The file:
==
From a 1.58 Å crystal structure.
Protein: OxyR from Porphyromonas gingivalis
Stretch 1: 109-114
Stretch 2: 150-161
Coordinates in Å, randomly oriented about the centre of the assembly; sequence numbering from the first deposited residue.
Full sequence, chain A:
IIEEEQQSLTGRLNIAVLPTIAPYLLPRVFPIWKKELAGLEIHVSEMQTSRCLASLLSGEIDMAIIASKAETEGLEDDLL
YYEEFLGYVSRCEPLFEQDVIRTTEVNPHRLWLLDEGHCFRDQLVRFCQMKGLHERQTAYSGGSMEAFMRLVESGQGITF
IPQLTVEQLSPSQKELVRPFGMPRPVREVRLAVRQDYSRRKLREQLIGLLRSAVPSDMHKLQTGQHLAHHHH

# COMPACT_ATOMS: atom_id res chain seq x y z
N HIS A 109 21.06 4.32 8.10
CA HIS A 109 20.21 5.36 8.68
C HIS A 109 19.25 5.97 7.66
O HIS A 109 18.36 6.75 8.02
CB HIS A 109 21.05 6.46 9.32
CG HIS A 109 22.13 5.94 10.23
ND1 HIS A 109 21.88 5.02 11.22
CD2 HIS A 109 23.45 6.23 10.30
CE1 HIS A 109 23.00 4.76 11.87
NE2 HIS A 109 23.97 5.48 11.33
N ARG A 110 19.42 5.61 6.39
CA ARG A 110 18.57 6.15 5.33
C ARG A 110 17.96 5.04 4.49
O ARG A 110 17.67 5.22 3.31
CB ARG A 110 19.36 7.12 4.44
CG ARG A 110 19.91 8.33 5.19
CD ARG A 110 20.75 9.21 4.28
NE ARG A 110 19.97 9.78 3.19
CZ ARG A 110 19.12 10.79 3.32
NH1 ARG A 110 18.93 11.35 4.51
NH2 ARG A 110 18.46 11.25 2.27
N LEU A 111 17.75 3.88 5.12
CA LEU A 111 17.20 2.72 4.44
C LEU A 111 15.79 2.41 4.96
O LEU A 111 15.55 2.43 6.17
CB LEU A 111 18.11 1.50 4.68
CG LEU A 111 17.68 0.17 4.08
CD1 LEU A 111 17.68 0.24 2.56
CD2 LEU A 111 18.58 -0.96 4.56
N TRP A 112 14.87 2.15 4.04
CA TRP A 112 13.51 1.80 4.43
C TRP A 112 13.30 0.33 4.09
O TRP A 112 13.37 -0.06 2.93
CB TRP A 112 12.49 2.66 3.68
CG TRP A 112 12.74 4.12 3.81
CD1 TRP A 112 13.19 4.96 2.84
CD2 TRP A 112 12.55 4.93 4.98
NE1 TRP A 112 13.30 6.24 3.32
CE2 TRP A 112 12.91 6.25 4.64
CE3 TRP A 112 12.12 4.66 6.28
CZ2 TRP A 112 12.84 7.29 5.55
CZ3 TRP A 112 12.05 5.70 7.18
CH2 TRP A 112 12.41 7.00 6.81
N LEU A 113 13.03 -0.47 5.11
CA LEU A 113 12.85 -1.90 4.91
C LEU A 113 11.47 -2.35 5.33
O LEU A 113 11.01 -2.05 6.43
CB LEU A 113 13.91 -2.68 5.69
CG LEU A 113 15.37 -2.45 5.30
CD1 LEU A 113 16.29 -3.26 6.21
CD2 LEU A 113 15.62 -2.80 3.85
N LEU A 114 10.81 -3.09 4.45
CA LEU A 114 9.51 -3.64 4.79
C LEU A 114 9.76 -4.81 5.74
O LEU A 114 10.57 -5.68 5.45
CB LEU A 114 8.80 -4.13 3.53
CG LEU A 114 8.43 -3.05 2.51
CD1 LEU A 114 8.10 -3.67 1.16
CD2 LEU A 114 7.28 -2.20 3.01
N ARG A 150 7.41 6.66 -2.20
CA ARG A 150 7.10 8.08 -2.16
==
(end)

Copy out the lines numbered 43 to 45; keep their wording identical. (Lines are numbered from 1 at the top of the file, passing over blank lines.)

O TRP A 112 13.37 -0.06 2.93
CB TRP A 112 12.49 2.66 3.68
CG TRP A 112 12.74 4.12 3.81